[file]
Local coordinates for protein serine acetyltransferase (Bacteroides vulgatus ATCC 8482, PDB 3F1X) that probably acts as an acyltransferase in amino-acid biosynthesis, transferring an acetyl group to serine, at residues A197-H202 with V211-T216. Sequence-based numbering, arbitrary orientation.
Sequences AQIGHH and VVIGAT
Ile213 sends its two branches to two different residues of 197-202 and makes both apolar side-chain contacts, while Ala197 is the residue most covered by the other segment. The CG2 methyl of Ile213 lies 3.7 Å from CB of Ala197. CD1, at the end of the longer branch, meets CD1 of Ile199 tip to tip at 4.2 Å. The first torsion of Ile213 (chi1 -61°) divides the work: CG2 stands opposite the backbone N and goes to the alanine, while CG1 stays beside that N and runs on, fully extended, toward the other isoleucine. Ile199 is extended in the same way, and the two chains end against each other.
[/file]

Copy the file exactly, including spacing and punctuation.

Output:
Local coordinates for protein serine acetyltransferase (Bacteroides vulgatus ATCC 8482, PDB 3F1X) that probably acts as an acyltransferase in amino-acid biosynthesis, transferring an acetyl group to serine, at residues A197-H202 with V211-T216. Sequence-based numbering, arbitrary orientation.
Sequences AQIGHH and VVIGAT
Ile213 sends its two branches to two different residues of 197-202 and makes both apolar side-chain contacts, while Ala197 is the residue most covered by the other segment. The CG2 methyl of Ile213 lies 3.7 Å from CB of Ala197. CD1, at the end of the longer branch, meets CD1 of Ile199 tip to tip at 4.2 Å. The first torsion of Ile213 (chi1 -61°) divides the work: CG2 stands opposite the backbone N and goes to the alanine, while CG1 stays beside that N and runs on, fully extended, toward the other isoleucine. Ile199 is extended in the same way, and the two chains end against each other.